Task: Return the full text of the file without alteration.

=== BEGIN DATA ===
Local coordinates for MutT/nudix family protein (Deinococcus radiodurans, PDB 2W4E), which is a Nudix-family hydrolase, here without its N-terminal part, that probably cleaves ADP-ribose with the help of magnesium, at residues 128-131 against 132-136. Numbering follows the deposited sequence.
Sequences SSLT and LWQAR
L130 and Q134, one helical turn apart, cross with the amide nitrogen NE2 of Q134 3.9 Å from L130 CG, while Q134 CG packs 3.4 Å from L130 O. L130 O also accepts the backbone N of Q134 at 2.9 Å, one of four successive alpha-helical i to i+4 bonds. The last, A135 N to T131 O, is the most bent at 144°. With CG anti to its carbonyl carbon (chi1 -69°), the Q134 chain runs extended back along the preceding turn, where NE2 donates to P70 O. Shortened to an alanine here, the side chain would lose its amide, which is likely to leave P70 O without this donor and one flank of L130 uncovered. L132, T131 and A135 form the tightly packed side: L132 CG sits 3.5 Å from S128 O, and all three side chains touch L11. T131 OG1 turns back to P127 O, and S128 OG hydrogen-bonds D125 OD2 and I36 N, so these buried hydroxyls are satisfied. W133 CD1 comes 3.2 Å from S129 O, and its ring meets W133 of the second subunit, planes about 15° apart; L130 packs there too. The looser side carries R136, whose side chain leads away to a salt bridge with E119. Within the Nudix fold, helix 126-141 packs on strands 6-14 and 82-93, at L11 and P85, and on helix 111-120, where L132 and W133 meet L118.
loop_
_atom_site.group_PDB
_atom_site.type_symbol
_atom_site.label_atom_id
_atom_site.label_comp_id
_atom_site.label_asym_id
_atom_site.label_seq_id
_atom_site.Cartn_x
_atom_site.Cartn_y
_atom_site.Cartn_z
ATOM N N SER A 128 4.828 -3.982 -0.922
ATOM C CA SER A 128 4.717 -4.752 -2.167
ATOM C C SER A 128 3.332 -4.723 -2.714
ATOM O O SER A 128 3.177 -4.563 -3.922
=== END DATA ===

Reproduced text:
Local coordinates for MutT/nudix family protein (Deinococcus radiodurans, PDB 2W4E), which is a Nudix-family hydrolase, here without its N-terminal part, that probably cleaves ADP-ribose with the help of magnesium, at residues 128-131 against 132-136. Numbering follows the deposited sequence.
Sequences SSLT and LWQAR
L130 and Q134, one helical turn apart, cross with the amide nitrogen NE2 of Q134 3.9 Å from L130 CG, while Q134 CG packs 3.4 Å from L130 O. L130 O also accepts the backbone N of Q134 at 2.9 Å, one of four successive alpha-helical i to i+4 bonds. The last, A135 N to T131 O, is the most bent at 144°. With CG anti to its carbonyl carbon (chi1 -69°), the Q134 chain runs extended back along the preceding turn, where NE2 donates to P70 O. Shortened to an alanine here, the side chain would lose its amide, which is likely to leave P70 O without this donor and one flank of L130 uncovered. L132, T131 and A135 form the tightly packed side: L132 CG sits 3.5 Å from S128 O, and all three side chains touch L11. T131 OG1 turns back to P127 O, and S128 OG hydrogen-bonds D125 OD2 and I36 N, so these buried hydroxyls are satisfied. W133 CD1 comes 3.2 Å from S129 O, and its ring meets W133 of the second subunit, planes about 15° apart; L130 packs there too. The looser side carries R136, whose side chain leads away to a salt bridge with E119. Within the Nudix fold, helix 126-141 packs on strands 6-14 and 82-93, at L11 and P85, and on helix 111-120, where L132 and W133 meet L118.
loop_
_atom_site.group_PDB
_atom_site.type_symbol
_atom_site.label_atom_id
_atom_site.label_comp_id
_atom_site.label_asym_id
_atom_site.label_seq_id
_atom_site.Cartn_x
_atom_site.Cartn_y
_atom_site.Cartn_z
ATOM N N SER A 128 4.828 -3.982 -0.922
ATOM C CA SER A 128 4.717 -4.752 -2.167
ATOM C C SER A 128 3.332 -4.723 -2.714
ATOM O O SER A 128 3.177 -4.563 -3.922